04/30/2020, 12.40
INDIA
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Lockdown leaves migrants jobless, moneyless, homeless

by Nirmala Carvalho

“No one has a place for us. We build cities, posh houses; yet we don't even have a mattress to lie down and sleep,” one migrant said.

Mumbai (AsiaNews) – The situation of migrants continues to be difficult. When the lockdown was imposed, it came with only a four-hour notice, leaving many of them homeless, jobless and angry.

AsiaNews met a group of them, desperately trying to find a place to stay in any migrant relief camp. They said they were all skilled labourers.

“From the time of the lockdown, we have been out of work, without money, without a place to stay. We have been moving from place to place, avoiding the police, who beat us up.

“We stayed under the flyover for a few nights, hiding from the police, but we were caught and chased away. Now we have been told that there is a migrant relief camp, but we are not allowed in. They told us that the police must bring us here, that we cannot come on our own.”

Shakir Ali (pictured, in the blue shirt) hails from Amravati, Maharashtra. He is a skilled mason. AsiaNews asked him if he was fasting for Ramadan.

"Madam, on the first day, I began my fast, but it is almost impossible,” he explained. “There is nothing available for us here; we are only wandering to escape the police, without money or shelter, or a proper place to wash and clean up. How can I fast like a good Muslim? I am a skilled worker, but people here are giving us food, like charity.”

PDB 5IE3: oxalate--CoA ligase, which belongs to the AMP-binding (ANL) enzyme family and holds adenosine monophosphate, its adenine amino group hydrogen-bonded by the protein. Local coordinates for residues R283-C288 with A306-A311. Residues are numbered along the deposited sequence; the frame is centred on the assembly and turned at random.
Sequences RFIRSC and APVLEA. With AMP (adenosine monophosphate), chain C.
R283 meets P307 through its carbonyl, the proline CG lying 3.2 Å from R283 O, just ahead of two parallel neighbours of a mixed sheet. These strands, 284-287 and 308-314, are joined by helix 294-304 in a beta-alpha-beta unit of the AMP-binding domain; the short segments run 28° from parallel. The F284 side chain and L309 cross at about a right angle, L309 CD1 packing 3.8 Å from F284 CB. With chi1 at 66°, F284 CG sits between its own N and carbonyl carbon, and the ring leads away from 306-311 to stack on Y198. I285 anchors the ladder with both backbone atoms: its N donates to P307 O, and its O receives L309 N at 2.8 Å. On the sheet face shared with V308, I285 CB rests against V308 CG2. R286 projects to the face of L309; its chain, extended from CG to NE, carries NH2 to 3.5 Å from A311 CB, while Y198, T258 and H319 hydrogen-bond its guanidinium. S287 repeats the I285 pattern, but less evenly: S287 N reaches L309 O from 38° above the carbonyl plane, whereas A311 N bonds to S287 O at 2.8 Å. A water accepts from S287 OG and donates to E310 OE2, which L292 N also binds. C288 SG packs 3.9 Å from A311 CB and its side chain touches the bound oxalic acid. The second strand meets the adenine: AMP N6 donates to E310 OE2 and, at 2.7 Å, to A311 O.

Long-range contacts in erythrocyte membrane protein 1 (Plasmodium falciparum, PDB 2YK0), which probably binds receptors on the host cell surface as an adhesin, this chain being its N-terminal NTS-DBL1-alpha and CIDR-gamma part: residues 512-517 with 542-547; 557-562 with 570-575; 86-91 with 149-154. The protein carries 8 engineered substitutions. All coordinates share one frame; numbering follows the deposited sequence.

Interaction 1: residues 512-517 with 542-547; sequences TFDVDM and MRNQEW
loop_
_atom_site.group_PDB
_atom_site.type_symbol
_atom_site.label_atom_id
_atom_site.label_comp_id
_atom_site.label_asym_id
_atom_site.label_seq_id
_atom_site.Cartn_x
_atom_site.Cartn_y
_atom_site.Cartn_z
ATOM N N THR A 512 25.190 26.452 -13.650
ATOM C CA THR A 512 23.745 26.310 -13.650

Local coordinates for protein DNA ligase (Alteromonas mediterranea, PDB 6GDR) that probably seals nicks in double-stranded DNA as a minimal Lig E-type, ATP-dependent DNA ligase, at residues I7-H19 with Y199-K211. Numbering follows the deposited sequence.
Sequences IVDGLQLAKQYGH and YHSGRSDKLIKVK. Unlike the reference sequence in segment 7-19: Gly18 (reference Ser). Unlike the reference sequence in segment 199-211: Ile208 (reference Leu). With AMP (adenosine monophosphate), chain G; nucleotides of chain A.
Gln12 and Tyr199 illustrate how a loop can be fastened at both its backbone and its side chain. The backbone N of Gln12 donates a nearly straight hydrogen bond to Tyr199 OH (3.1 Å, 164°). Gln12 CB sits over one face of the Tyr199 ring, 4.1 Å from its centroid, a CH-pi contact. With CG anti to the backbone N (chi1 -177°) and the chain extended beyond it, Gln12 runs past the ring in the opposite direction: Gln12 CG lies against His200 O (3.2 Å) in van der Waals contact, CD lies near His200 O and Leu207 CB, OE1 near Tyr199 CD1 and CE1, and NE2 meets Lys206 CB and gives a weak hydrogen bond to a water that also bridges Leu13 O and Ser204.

Ali opened his bag and showed a banana, lunch boxes and a bottle of water. "I have nothing, I have been here without dignity for a month.”

Ravi Marathe, from Sawanatiwadi, wears a green shirt and a green mask. “Our plight is pathetic,” he told AsiaNews. “I have absolutely no money, I am a skilled mason, building houses for people in Mumbai.” But now, “No one has a place for us. We build cities, posh houses; yet we don't even have a mattress to lie down and sleep.

“For a month we have been living under flyovers or in the streets. We are treated so badly; police beat us for roaming during the lockdown. We don't want to roam around.”

The authorities should “make arrangements to send us home; we have houses in our villages. We came to work, to earn (a living), to live with dignity, but here we are given food for charity.”

Asked why people are not allowed into the migrant relief camp, the watchman said that “they have not been tested.”

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